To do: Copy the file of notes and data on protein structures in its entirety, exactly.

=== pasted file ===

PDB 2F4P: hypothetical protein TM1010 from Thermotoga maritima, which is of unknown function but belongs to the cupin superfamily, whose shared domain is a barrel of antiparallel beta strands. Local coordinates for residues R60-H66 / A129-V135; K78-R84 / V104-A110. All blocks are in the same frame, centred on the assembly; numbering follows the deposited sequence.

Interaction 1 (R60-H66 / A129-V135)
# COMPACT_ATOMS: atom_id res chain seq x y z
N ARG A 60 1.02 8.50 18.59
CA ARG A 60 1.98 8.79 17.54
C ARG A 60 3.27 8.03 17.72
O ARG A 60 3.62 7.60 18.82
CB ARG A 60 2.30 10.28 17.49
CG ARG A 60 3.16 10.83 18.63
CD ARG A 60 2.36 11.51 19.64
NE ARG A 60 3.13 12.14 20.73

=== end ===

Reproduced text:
PDB 2F4P: hypothetical protein TM1010 from Thermotoga maritima, which is of unknown function but belongs to the cupin superfamily, whose shared domain is a barrel of antiparallel beta strands. Local coordinates for residues R60-H66 / A129-V135; K78-R84 / V104-A110. All blocks are in the same frame, centred on the assembly; numbering follows the deposited sequence.

Interaction 1 (R60-H66 / A129-V135)
# COMPACT_ATOMS: atom_id res chain seq x y z
N ARG A 60 1.02 8.50 18.59
CA ARG A 60 1.98 8.79 17.54
C ARG A 60 3.27 8.03 17.72
O ARG A 60 3.62 7.60 18.82
CB ARG A 60 2.30 10.28 17.49
CG ARG A 60 3.16 10.83 18.63
CD ARG A 60 2.36 11.51 19.64
NE ARG A 60 3.13 12.14 20.73